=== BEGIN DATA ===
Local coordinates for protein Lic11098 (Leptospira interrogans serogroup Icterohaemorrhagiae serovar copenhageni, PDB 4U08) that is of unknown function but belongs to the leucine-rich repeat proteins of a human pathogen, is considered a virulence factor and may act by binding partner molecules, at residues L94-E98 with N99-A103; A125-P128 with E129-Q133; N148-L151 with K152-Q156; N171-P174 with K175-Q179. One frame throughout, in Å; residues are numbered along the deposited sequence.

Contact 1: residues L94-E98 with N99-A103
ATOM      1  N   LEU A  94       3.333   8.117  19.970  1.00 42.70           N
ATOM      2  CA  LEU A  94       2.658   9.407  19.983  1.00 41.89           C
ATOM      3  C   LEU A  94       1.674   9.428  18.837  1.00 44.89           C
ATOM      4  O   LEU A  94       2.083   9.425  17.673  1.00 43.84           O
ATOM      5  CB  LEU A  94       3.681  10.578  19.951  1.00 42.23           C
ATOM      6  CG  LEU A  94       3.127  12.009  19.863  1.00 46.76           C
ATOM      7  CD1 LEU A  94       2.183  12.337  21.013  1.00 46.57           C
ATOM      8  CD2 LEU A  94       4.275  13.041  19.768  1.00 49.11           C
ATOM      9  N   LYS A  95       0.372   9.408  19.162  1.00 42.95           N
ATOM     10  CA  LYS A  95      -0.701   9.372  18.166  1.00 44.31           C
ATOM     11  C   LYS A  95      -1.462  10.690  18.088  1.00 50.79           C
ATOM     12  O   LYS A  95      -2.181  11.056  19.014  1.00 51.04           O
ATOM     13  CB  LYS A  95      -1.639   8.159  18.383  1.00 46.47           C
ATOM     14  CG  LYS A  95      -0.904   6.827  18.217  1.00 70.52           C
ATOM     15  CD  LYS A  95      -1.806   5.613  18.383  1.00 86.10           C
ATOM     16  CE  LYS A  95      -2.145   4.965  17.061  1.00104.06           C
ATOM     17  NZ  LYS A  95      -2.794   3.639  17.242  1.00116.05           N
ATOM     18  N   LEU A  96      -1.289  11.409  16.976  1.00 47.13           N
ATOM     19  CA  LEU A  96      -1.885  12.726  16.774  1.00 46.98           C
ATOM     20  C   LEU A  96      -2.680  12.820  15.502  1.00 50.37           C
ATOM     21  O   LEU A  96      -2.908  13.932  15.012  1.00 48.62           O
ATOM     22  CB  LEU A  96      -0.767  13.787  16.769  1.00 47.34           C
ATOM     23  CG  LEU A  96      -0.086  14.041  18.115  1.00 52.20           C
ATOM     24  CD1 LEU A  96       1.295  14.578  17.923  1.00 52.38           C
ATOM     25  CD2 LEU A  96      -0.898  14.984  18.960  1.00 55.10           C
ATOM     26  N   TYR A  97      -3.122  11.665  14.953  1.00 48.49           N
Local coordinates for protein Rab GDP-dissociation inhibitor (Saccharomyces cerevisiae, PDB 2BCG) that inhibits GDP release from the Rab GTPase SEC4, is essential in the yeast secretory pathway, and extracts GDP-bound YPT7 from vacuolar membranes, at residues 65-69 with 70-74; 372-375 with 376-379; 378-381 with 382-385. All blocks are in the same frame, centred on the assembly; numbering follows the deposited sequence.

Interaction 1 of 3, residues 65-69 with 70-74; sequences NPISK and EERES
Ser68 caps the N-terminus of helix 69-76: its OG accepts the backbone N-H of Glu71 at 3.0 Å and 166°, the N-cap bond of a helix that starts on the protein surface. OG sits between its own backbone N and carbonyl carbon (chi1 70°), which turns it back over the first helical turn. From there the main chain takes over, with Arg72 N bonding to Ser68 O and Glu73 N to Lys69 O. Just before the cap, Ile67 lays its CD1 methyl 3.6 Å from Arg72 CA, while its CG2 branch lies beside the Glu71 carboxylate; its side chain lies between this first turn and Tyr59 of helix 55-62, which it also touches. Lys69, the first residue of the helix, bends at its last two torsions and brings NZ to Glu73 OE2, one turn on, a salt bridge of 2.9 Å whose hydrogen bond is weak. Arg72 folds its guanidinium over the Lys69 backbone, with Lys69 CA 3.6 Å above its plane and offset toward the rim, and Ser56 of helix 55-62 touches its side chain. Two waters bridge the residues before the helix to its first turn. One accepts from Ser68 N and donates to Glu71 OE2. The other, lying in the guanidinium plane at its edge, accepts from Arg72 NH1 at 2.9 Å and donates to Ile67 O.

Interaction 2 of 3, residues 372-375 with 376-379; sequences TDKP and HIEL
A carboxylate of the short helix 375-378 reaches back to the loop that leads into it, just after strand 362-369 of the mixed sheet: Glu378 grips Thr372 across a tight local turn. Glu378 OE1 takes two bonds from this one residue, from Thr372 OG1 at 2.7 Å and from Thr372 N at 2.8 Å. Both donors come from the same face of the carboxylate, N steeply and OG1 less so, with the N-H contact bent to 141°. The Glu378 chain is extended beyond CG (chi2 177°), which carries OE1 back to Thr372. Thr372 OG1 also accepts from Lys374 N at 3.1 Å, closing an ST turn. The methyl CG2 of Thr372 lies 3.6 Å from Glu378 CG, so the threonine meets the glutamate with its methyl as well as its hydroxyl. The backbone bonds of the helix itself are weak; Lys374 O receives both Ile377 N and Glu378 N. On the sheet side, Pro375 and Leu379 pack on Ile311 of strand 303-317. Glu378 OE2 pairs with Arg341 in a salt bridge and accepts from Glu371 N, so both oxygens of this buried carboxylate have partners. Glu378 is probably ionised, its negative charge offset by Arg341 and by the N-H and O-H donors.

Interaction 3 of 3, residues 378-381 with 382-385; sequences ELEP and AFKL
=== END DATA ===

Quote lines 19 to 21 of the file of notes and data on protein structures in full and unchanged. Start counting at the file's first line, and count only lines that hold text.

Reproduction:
ATOM     17  NZ  LYS A  95      -2.794   3.639  17.242  1.00116.05           N
ATOM     18  N   LEU A  96      -1.289  11.409  16.976  1.00 47.13           N
ATOM     19  CA  LEU A  96      -1.885  12.726  16.774  1.00 46.98           C